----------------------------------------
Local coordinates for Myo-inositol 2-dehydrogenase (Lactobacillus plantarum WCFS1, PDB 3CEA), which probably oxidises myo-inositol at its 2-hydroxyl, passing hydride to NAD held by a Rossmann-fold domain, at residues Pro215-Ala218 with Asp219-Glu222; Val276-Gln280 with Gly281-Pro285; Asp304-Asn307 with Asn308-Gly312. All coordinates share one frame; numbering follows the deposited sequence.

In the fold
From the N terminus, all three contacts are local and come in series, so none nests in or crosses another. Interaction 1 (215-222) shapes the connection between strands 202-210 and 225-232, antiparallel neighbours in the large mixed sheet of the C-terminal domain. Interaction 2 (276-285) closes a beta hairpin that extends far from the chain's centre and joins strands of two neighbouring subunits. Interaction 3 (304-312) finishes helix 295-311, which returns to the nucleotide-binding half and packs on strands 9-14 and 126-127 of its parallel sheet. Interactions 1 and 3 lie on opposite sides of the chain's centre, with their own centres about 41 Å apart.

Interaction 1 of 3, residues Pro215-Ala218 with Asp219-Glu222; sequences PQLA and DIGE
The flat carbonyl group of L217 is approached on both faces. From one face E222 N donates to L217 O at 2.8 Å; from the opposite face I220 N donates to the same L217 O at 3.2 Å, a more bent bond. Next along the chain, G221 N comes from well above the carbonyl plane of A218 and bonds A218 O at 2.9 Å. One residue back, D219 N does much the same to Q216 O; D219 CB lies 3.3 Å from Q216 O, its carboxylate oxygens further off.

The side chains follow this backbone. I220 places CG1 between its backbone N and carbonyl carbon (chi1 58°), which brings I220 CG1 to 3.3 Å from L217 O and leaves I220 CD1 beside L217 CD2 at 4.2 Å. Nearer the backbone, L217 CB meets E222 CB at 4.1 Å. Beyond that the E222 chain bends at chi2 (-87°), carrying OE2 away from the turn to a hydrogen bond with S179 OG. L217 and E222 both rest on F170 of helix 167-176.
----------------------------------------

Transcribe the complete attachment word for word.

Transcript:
Local coordinates for Myo-inositol 2-dehydrogenase (Lactobacillus plantarum WCFS1, PDB 3CEA), which probably oxidises myo-inositol at its 2-hydroxyl, passing hydride to NAD held by a Rossmann-fold domain, at residues Pro215-Ala218 with Asp219-Glu222; Val276-Gln280 with Gly281-Pro285; Asp304-Asn307 with Asn308-Gly312. All coordinates share one frame; numbering follows the deposited sequence.

In the fold
From the N terminus, all three contacts are local and come in series, so none nests in or crosses another. Interaction 1 (215-222) shapes the connection between strands 202-210 and 225-232, antiparallel neighbours in the large mixed sheet of the C-terminal domain. Interaction 2 (276-285) closes a beta hairpin that extends far from the chain's centre and joins strands of two neighbouring subunits. Interaction 3 (304-312) finishes helix 295-311, which returns to the nucleotide-binding half and packs on strands 9-14 and 126-127 of its parallel sheet. Interactions 1 and 3 lie on opposite sides of the chain's centre, with their own centres about 41 Å apart.

Interaction 1 of 3, residues Pro215-Ala218 with Asp219-Glu222; sequences PQLA and DIGE
The flat carbonyl group of L217 is approached on both faces. From one face E222 N donates to L217 O at 2.8 Å; from the opposite face I220 N donates to the same L217 O at 3.2 Å, a more bent bond. Next along the chain, G221 N comes from well above the carbonyl plane of A218 and bonds A218 O at 2.9 Å. One residue back, D219 N does much the same to Q216 O; D219 CB lies 3.3 Å from Q216 O, its carboxylate oxygens further off.

The side chains follow this backbone. I220 places CG1 between its backbone N and carbonyl carbon (chi1 58°), which brings I220 CG1 to 3.3 Å from L217 O and leaves I220 CD1 beside L217 CD2 at 4.2 Å. Nearer the backbone, L217 CB meets E222 CB at 4.1 Å. Beyond that the E222 chain bends at chi2 (-87°), carrying OE2 away from the turn to a hydrogen bond with S179 OG. L217 and E222 both rest on F170 of helix 167-176.